Further, it seems as though, for any given starting point, you should be able to use this loop to determine the shortest traditional (non-returning) route, by eliminating the longer of the two distances attached to whichever starting point you chose.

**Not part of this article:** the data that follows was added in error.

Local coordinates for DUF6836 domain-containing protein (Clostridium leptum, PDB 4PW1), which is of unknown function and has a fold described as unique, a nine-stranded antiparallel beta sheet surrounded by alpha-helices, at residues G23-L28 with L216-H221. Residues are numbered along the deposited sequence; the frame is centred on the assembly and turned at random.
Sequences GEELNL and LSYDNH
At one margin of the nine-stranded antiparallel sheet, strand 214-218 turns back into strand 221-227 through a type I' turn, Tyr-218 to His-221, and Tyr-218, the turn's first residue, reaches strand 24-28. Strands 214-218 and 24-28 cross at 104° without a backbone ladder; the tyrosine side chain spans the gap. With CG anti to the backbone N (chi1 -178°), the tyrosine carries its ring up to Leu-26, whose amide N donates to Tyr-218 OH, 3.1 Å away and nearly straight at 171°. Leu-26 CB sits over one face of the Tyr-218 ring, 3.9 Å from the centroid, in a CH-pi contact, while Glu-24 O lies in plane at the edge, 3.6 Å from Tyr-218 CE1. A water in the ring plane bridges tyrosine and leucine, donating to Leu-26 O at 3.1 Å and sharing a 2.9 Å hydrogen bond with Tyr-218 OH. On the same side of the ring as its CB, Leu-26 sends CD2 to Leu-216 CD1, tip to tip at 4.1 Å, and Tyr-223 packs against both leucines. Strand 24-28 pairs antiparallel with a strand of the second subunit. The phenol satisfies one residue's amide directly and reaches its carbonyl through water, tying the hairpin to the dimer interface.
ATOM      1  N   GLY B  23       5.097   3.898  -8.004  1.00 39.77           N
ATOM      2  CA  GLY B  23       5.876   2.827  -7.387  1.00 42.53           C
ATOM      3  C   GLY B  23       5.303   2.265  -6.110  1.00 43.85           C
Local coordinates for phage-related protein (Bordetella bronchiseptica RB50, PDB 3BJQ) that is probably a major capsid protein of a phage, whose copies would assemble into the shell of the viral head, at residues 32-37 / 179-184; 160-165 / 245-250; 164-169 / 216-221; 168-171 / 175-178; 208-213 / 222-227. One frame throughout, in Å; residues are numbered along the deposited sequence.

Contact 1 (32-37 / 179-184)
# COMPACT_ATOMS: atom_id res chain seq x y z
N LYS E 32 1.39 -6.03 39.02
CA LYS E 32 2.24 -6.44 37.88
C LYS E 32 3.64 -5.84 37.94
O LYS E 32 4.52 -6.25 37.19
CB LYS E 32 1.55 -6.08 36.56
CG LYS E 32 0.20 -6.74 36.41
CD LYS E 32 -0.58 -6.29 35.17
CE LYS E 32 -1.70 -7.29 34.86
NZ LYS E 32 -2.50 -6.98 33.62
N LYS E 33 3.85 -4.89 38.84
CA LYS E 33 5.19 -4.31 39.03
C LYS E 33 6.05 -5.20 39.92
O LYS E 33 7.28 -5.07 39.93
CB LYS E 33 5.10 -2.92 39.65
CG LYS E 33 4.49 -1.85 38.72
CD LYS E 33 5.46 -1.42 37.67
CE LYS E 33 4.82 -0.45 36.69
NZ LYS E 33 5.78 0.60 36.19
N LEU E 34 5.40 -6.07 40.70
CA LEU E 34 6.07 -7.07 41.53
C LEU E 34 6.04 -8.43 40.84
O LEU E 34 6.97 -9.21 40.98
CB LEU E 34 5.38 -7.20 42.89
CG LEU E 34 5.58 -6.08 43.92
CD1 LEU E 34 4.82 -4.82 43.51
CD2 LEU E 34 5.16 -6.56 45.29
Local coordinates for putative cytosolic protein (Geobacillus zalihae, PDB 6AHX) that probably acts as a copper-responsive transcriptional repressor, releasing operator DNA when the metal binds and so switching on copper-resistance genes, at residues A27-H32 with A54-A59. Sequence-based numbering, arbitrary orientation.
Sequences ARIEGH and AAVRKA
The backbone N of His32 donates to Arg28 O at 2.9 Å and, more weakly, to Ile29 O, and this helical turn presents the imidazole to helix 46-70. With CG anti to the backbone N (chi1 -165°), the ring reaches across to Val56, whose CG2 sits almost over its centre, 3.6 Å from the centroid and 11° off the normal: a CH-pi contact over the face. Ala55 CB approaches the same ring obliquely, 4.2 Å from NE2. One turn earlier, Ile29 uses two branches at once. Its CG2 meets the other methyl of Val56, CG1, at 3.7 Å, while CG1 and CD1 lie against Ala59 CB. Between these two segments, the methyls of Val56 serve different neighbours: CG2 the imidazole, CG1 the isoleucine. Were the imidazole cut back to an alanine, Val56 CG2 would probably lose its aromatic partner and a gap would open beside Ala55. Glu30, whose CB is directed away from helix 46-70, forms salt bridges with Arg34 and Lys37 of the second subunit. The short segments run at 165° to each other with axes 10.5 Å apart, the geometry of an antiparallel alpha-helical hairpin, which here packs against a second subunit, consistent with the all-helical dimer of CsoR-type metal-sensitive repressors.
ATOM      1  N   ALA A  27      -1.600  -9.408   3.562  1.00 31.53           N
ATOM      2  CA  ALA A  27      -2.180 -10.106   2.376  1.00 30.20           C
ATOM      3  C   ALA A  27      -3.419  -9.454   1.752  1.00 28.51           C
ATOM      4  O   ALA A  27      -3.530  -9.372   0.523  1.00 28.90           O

My intuition suggests this may not be true, but I'm not a graph theorist and my intuition isn't trustworthy in these sorts of problems. But my thinking is this: finding a short loop seems to nudge the solution in a direction so that the distances attached to the starting point are short, whereas finding a short path from said starting point only cares about the distance to the next city and not the distance from the starting point to the final city. As an illustration, consider the numbers that I used. Any short path starting at A, B, C, or F ends with DE or ED, I believe, because D and E are close to each other and far from everyone else, which themselves are close to each other. But if I took a short loop, either I could find a consecutive triple of guys from A, B, C, and F, or I would have D and E are separated by two points in any direction. In the former case, say I had the string ABC, then starting at B and deleting BA or BC would not give me the optimal path from B. In the latter case, D and E are not consecutive, which should always happen if I start at A, B, C, or F.